It’s tough to accuse Arcade Fire of stagnation. Nearly a decade after the Canadian crew gripped the indie rock world with string-laced opuses, the group started flirting with dancier rhythms and more twinkly synths on 2013’s Reflektor. This year’s Everything Now LP runs even further with their hip-shaking inclinations, starting with the ABBA-esque title track and bell-bottomed disco romper “Signs of Life.”
At times, it’s hard to believe this is the same band whose heart-stopping anthems occasionally required a box of tissues to get through. But as bassist/guitarist Tim Kingsbury tells it, the new sound didn’t exactly come out of nowhere.
Since Arcade Fire’s inception, the danceable grooves have bubbled up during rehearsals, sometimes half-jokingly, but they came from an earnest place.
“We never really embraced it until we were making Reflector,” Kingsbury says. “There were certain influences, I grew up listening to ABBA a lot, or certain people in the band grew up listening to different music that we didn’t incorporate into the band consciously. But then at a certain point, maybe it was just getting older, we were like ‘Actually this is really great. Let’s explore this, too, now.’”
Love it or hate it, credit the band for being comfortable enough in its own skin to take risks, even as “not my Arcade Fire!” cries reverberate across certain blog pages (Spin notably slammed Everything Now’s “Chemistry” as the band's worst song ever). But whether or not it fits the picture Funeral-era fans have of the Grammy-winning brooders, when it works it works.
“Infinite Content,” seemingly a rebuke of consumer culture and how we inhale media in the digital age, is a dance-punk thigh-slapper that wouldn’t feel out of place during a set from Dan Deacon (Arcade Fire’s Reflektor tour mate). Meanwhile, the infectious “Put Your Money on Me” is a sly, ominously funky number with a Stranger Things synth line.
The new songs ought to fare well on the band’s current tour, which hits KeyArena on Sunday, as the stage is set in the center of the arena, the crowd swarming around them. “Because the music is a little groovier, being in the middle of the room, it feels like we’re a part of the party a little more than at the end of the room playing to the people,” Kingsbury says.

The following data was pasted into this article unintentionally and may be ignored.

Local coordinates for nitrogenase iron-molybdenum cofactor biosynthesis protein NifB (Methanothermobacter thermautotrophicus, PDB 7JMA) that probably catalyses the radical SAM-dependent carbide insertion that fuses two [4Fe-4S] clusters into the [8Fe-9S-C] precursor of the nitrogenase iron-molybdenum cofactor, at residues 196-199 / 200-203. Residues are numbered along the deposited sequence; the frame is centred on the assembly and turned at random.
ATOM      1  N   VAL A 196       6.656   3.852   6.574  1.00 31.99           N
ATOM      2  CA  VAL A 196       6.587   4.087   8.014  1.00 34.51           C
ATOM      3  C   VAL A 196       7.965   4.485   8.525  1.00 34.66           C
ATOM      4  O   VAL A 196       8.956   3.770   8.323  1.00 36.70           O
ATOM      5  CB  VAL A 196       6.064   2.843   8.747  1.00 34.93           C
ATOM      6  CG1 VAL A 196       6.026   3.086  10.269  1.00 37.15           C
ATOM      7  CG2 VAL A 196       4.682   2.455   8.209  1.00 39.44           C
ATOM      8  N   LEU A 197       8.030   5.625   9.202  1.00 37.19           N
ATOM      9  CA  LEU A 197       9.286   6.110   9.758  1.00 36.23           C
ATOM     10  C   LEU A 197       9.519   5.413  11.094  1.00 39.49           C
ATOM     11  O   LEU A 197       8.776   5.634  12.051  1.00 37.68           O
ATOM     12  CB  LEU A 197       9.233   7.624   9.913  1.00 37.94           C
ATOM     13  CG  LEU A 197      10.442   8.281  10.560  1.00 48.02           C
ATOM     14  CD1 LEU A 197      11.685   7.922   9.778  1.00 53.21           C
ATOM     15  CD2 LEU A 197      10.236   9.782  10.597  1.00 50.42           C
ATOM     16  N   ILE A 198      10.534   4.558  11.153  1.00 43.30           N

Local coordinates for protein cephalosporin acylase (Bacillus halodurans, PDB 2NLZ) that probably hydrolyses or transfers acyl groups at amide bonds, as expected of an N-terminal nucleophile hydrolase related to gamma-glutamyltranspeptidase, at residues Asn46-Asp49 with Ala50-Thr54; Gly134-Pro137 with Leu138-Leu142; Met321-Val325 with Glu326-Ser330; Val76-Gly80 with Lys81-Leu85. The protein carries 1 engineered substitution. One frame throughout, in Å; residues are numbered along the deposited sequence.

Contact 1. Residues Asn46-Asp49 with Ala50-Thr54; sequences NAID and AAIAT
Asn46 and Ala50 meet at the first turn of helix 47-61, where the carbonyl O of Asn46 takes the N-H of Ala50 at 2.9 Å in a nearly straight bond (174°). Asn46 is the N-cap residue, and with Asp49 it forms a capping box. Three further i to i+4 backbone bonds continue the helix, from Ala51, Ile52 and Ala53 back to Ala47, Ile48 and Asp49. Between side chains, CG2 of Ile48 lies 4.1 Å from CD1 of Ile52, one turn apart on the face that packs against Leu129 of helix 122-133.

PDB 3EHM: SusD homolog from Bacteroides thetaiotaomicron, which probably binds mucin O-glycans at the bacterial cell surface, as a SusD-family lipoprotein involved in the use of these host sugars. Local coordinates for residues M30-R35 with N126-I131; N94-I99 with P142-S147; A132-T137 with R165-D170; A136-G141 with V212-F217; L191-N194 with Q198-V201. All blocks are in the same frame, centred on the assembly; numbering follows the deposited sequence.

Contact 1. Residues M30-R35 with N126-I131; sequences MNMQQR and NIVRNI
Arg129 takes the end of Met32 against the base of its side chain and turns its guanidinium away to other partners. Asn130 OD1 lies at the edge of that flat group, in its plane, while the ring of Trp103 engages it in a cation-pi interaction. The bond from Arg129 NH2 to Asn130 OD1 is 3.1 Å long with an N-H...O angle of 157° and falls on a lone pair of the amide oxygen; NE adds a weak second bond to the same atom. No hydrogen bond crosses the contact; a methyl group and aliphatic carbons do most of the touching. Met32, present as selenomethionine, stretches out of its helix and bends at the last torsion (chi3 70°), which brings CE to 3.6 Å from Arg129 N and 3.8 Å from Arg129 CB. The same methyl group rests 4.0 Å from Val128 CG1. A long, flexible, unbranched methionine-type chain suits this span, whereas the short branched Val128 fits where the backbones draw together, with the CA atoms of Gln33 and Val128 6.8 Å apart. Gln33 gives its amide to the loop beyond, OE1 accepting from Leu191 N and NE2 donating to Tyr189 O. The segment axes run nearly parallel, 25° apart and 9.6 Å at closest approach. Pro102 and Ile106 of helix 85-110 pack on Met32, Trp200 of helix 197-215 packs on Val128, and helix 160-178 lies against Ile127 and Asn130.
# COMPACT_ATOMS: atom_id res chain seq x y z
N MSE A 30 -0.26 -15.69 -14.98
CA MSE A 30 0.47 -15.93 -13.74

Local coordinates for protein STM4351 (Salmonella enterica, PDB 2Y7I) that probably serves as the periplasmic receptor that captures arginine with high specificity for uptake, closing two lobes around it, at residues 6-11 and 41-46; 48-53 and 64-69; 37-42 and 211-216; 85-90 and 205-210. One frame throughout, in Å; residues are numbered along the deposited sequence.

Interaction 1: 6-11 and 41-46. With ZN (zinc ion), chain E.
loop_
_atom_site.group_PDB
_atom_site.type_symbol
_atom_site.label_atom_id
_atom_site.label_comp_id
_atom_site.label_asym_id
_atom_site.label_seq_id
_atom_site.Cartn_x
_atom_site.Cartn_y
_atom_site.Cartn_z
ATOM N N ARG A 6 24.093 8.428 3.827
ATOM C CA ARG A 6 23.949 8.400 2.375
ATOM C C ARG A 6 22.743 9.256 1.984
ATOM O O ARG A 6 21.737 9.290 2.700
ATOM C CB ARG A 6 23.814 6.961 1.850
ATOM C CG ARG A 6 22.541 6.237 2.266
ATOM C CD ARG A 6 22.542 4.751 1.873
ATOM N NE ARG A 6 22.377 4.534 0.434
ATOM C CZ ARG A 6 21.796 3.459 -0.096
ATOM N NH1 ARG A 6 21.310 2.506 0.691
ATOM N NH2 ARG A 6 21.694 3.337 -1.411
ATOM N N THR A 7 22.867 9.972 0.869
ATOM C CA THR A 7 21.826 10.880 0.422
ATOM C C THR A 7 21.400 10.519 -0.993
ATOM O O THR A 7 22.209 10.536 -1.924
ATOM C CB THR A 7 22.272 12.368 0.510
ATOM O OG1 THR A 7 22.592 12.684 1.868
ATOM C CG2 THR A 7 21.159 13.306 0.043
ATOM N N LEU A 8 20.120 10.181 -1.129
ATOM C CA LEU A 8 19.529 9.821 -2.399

After the show, Arcade Fire multi-instrumentalist Will Butler hosts a "disco town hall" at Barboza that features dancing and conversations with local activists.
Ironically, it wasn’t the dance-music titans Arcade Fire’s recently tapped as producers who pushed the band to embrace its body-moving urges. (Longtime friend of the band James Murphy produced Reflektor, while Daft Punk’s Thomas Bangalter worked on four songs on the new record.) The tracks the heavyweight producers most influenced were often the least dance-y, Kingsbury notes, pointing to Murphy’s hand in starry ballad “Awful Sound (Oh Eurydice)” and “Chemistry,” on which Bangalter pushed the Joan Jett crunch.
“The cool thing about both of them, their style, it was almost like we had a guest band member while they were there,” Kingsbury says. “They weren’t quite the traditional producer role for us. In our band, too, there’s already so many cooks in the kitchen that it was nice to have a fresh perspective without the baggage of having worked with them for a while.”
Though it didn’t fit on the album, Arcade Fire hooked up with another big name while recording Everything Now in New Orleans, where leading couple Win Butler and Régine Chassagne now reside. In town for Jazz Fest, gospel queen Mavis Staples stopped by to record the moody “I Give You Power.” Though not explicitly about Donald Trump’s turbulent White House ascent, they chose to release it as an Inauguration Day single because “the song suddenly made sense in a different way” after the election, says Kingsbury.
Between Arcade Fire tours, Kingsbury also found time to record a long-simmering solo record under the pseudonym Sam Patch (a name borrowed from an 1800s daredevil). Contrasted with Arcade Fire’s expansive arrangements, his solo work is a stripped-down mix of acoustic guitars and synthesizers, laced with harmonies between Kingsbury and Toronto singer-songwriter Basia Bulat. Without his Arcade Fire mates, Kingsbury was forced to be his own critic while working on his eight-song debut Yeah You, and I. He’d go to bed one night thinking he’d written has best song ever, only to hate it the next morning.
“If anything, it made me appreciate playing in Arcade Fire a little more,” Kingsbury says of the songwriting process. “It would take a long time to orient myself, where with Arcade Fire usually whoever has the strongest opinion is right [laughs].”
Though he’s still working on more Sam Patch material, Kingsbury’s now back in Arcade Fire mode, with the band entering the home stretch of its Infinite Content world tour. A week after the Seattle show, Arcade Fire heads to Las Vegas to play the Mandalay Bay Events Center at the same hotel gunman Stephen Paddock was staying at when he opened fire on fans attending the Route 91 Harvest Festival from the balcony of his room.
Sadly, it won’t be the first time this year the band his played a city shortly after a terrorist attack on music fans. Six weeks after the Manchester Arena bombing during an Ariana Grande concert, the group performed at the city’s Castlefield Bowl. He expects the Vegas gig to be similarly emotional.
“It’s horrifying, but at the same time it was one of the most beautiful shows we’ve ever played,” Kingsbury recalls. “The crowd was so willing to be there, and it’s good to get out and sing and be an opposing force to that horrible terror. I think it’s a necessary part of the healing.”
Indeed, if ever we needed a reason to dance, it’s now.
With special guests Phantogram
7:30 p.m. Sunday, $24-$81, KeyArena